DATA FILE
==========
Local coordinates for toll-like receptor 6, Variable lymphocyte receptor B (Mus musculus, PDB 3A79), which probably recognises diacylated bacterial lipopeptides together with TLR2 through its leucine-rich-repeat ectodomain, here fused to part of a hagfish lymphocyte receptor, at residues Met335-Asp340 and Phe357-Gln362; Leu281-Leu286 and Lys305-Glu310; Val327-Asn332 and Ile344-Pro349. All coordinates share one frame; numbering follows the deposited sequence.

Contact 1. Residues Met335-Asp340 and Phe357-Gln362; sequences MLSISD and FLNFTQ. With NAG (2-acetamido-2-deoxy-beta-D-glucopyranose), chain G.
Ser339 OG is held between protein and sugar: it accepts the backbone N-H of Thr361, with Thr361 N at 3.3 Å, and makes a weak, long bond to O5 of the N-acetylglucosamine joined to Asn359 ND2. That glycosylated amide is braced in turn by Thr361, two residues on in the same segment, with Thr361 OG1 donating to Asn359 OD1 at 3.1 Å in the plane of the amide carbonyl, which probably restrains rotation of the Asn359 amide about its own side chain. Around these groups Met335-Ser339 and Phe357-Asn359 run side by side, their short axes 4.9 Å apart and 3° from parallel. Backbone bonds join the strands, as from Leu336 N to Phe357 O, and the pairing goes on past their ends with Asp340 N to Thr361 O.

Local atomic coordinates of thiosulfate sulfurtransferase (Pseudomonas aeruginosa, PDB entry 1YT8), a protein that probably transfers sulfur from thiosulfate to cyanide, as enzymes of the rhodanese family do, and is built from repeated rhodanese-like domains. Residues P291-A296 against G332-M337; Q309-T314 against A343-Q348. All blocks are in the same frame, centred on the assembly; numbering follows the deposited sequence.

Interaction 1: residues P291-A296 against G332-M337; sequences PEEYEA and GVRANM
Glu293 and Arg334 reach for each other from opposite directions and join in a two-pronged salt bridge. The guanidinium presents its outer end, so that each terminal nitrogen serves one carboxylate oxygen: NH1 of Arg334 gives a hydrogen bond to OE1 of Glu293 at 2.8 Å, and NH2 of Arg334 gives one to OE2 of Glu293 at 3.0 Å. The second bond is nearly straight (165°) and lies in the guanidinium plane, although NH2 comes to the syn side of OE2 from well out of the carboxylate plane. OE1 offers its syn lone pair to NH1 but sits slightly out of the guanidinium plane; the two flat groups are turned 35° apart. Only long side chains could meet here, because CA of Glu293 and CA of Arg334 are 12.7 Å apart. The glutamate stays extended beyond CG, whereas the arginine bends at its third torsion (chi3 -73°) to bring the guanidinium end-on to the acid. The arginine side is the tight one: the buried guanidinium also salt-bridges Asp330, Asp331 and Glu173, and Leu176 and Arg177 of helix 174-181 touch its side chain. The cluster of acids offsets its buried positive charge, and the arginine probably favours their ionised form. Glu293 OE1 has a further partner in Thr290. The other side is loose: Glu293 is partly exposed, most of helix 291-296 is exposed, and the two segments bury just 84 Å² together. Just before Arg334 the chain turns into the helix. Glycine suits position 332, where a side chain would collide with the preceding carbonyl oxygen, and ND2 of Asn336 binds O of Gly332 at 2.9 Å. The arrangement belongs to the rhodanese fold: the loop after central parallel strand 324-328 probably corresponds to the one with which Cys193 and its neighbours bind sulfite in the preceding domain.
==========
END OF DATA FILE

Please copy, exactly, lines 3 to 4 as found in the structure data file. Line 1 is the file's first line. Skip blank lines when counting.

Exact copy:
Ser339 OG is held between protein and sugar: it accepts the backbone N-H of Thr361, with Thr361 N at 3.3 Å, and makes a weak, long bond to O5 of the N-acetylglucosamine joined to Asn359 ND2. That glycosylated amide is braced in turn by Thr361, two residues on in the same segment, with Thr361 OG1 donating to Asn359 OD1 at 3.1 Å in the plane of the amide carbonyl, which probably restrains rotation of the Asn359 amide about its own side chain. Around these groups Met335-Ser339 and Phe357-Asn359 run side by side, their short axes 4.9 Å apart and 3° from parallel. Backbone bonds join the strands, as from Leu336 N to Phe357 O, and the pairing goes on past their ends with Asp340 N to Thr361 O.

Local atomic coordinates of thiosulfate sulfurtransferase (Pseudomonas aeruginosa, PDB entry 1YT8), a protein that probably transfers sulfur from thiosulfate to cyanide, as enzymes of the rhodanese family do, and is built from repeated rhodanese-like domains. Residues P291-A296 against G332-M337; Q309-T314 against A343-Q348. All blocks are in the same frame, centred on the assembly; numbering follows the deposited sequence.